A B.C. First Nation is using tiny houses to make huge changes to the lives of the homeless in its community.
At the Nak'azdli Whut'en First Nation, close to Prince George, four men received keys last week to the very first houses they've ever owned.
And it's all thanks to a pilot project spearheaded by Aileen Prince, the reserve's capital and lands manager.
One of four new homeowners at the Nak'azdli Whut'en First Nation receives the key to his new house. (Photo: Nak'azdli Whut'en/Facebook)
The idea came to Prince after she kept seeing homeless people on her community's streets. She said although housing problems were an issue for many people on the reserve, they were tougher on homeless individuals who were “on the fringe” of every social program and service.
She wanted something concrete to draw them in, to make them part of the community. Since housing was the most significant obstacle, building houses for the homeless quickly came to mind.
"I believe in people."
"Everybody deserves a home, everybody deserves a chance," Prince told The Huffington Post Canada.
There was some hesitation when the project was proposed to the band council earlier this year.
Some worried about the homes being wrecked, others were concerned the costs would be too high or difficult to recover.
That didn't matter much to Prince.
She preferred to give prospective tenants a chance at being masters of their own domains.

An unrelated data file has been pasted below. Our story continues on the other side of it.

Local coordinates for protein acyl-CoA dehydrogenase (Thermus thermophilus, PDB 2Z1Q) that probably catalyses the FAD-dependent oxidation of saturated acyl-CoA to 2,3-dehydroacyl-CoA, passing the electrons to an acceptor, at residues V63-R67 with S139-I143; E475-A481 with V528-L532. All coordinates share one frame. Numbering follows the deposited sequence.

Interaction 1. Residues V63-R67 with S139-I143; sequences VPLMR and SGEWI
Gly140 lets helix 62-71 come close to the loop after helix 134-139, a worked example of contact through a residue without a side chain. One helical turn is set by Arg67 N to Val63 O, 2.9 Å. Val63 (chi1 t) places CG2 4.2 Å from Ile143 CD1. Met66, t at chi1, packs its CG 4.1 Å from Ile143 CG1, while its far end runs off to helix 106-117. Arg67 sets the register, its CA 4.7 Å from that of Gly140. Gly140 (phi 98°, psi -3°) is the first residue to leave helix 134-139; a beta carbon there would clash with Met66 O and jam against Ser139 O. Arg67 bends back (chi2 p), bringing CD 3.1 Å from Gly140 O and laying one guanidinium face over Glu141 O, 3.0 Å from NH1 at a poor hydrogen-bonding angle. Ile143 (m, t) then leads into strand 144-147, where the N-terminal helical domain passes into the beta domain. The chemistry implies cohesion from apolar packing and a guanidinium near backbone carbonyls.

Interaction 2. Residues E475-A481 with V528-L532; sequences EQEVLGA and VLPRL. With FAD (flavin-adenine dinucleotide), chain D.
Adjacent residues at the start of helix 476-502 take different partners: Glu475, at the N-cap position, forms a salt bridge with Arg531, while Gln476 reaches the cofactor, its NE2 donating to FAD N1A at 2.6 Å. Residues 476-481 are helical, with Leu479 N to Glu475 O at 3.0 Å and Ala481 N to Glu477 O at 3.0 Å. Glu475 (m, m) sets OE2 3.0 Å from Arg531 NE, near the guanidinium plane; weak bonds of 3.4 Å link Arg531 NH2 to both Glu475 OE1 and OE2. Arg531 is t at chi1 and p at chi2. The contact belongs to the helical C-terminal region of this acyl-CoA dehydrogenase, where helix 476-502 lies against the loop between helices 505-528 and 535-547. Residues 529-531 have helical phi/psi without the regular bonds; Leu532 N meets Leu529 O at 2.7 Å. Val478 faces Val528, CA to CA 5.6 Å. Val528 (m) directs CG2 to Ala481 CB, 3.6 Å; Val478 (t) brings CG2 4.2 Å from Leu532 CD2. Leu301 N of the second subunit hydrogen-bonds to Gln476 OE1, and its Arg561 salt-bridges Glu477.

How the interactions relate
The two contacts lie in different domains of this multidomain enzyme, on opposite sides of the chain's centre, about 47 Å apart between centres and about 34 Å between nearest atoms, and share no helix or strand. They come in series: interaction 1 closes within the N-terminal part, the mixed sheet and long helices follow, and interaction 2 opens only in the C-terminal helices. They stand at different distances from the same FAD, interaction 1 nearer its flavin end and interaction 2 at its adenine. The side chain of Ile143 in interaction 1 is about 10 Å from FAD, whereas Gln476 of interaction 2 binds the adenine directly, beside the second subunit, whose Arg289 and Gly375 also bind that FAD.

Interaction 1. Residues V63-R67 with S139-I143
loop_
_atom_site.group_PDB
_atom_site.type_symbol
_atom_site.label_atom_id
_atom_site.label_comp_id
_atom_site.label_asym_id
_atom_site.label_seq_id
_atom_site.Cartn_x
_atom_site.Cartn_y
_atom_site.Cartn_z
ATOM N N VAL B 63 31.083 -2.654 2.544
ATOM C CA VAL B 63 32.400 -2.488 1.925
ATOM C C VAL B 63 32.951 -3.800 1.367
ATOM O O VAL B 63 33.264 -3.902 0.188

"I believe in people," she said.
One of the homeowners is pictured in his new house. Each property is 320 square feet and includes a porch, kitchenette, washroom, washer and dryer. (Photo: Nak'azdli Whut'en/Facebook)
The project was eventually approved and construction on the homes began in May.
Applicants had to be at least 45 years old and meet minimum requirements such as never having owned a home. Eight people applied and four were selected.
On Nov. 18, the first-time homeowners got their keys.
"I think they were pretty excited. They were kind of skeptical at first," she said with a laugh, "which, I mean, I don't blame them."
As construction progressed and the houses went up, Prince said the tenants got more and more excited, paying frequent visits to the site to check on the construction of their new home.
The properties are 320 square feet and include a small kitchenette, front porch, washroom, washer and dryer.
Construction on the reserve's four tiny houses began in May. (Photo: Nak'azdli Whut'en/Facebook)
Prince said the total cost of the project hasn't been finalized, as bills are still being paid, but she estimates each unit will come in at around $45,000.
Each tenant pays between $380 and $400 a month, Prince said, along with utilities. She expects they'll pay off the mortgages — which the reserve holds with the Bank of Montreal — in five years.
She said one of the tenants told a staff member he doesn't allow smoking inside his house, makes visitors put their shoes outside and has started reading again.
"Everybody deserves a home, everybody deserves a chance."
Prince said she thought the tenants' new experience of being "the host" of a home, rather than a guest, was amazing.
And although the pilot project isn't going to solve the reserve's housing issues, she said it's a step in the right direction. Other benefits include teaching community members about home ownership and money management essentials.
Nak'azdli Whut'en's slogan on its website and social media pages is "We Challenge the Future."
That statement couldn't ring truer for four new homeowners on the reserve, who until recently had never had a space to call their own.
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